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Labour immigration politics....

#1
Yesterday:

“Sadly, immigration has served as a proxy for race in the British political narrative for so long, that it is still not possible to totally deracialise it.

There is no path to victory for the Labour Party in 2015 through the thickets of anti-immigrant politics and I am confident that Ed Miliband knows this.”

Dianne Abbott


Today:


"One of the things we didn’t get right was immigration, and that’s why I’ve got a new approach. Millions of people in this country are concerned about immigration and if people are concerned about it, then the Labour Party I lead is going to be talking about it.”

Ed Miliband

Sound like a bit of a spat but two small problems with the Labour bullshit vs. Labour reality:

".....the Labour Party I lead....."

and

"....talking about it...."
 
#2
Labour immigration policy's, shutting the stable door after the horse has bolted.

Oh and Dianne Abbott is a nasty bigoted hypocritical bitch.
 
#4
The Labour woman (don't know her name, don't care) who was on The Daily Politics today certainly wasn't "talking about it". In fact she tried very hard to avoid "talking about it".
 
#10
I've said this elswhere in another thread but I'll say it again. Labour did indeed open the door to huge amounts of immigration and it did the vast majority of ordinary people no good whatsoever that it happened.

My groundwork business which was thriving prior to the gates being thrown open completely floundered and never picked up again to a sustainable level. I went from working 5 to 7 days a week to 4 or 5 days a month once all those who came here from abroad got their feet under the table. Many months, there was no work at all!

It didn't take them long to get their feet under the table either and there was a simple reason for that!

Labour made the decision to let them in but they didn't do it just because they felt like it. They were lobbied and massively by industry, particularly the construction industry who could see huge pools of cheap labour which would save them billions in wage costs.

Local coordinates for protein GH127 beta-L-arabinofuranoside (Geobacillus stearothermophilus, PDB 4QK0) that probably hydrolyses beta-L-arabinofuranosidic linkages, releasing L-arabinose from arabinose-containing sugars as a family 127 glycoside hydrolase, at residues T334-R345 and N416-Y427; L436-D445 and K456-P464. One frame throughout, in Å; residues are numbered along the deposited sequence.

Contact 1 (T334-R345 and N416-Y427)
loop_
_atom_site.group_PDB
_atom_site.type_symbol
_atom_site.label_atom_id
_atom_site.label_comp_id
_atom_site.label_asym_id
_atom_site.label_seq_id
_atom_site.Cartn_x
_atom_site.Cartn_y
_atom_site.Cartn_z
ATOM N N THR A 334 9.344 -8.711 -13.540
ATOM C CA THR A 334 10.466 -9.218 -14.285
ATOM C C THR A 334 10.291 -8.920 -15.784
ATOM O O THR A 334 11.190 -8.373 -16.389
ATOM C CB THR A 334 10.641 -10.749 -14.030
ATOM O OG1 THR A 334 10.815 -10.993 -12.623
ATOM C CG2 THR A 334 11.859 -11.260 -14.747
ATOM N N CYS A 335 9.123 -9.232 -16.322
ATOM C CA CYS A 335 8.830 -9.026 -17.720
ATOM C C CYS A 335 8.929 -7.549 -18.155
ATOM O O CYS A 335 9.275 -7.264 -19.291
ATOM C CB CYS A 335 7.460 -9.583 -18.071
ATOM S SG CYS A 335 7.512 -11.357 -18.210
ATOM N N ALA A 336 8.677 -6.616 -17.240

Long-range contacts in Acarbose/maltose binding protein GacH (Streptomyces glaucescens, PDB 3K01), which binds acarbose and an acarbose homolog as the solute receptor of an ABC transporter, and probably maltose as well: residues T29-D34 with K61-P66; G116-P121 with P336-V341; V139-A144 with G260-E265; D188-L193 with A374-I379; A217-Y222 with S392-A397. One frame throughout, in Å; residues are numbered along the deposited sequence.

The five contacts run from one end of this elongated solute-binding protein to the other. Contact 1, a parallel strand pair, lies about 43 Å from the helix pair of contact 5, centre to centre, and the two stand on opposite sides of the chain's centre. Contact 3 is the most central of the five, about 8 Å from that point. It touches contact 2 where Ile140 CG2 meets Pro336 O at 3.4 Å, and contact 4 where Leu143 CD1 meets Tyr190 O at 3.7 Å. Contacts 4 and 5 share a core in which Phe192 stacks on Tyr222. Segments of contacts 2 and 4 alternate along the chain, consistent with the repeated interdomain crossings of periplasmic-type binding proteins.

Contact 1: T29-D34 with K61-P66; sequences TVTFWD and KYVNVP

For example. Home grown brick layers on building sites were pulling in £160 to £170 per day. Polish bricklayers came over to Britain and did it for £40 per day. Check out any building site at the time and for several years afterwards and it was unusual to hear native English being spoken. Not an awful lot has changed even today. The big companies still prefer foreign labour because they get it cheaper and of course, the whole thing has filtered down to the medium and the small sized companies as well.

So by all means blame Labour for opening the gates but don't forget those who massively lobbied them to do it. Incidentally, those companies would have done the same thing with the Tories if they had been in power at the time.
 
#11
I've said this elswhere in another thread but I'll say it again. Labour did indeed open the door to huge amounts of immigration and it did the vast majority of ordinary people no good whatsoever that it happened.

My groundwork business which was thriving prior to the gates being thrown open completely floundered and never picked up again to a sustainable level. I went from working 5 to 7 days a week to 4 or 5 days a month once all those who came here from abroad got their feet under the table. Many months, there was no work at all!

It didn't take them long to get their feet under the table either and there was a simple reason for that!

Labour made the decision to let them in but they didn't do it just because they felt like it. They were lobbied and massively by industry, particularly the construction industry who could see huge pools of cheap labour which would save them billions in wage costs.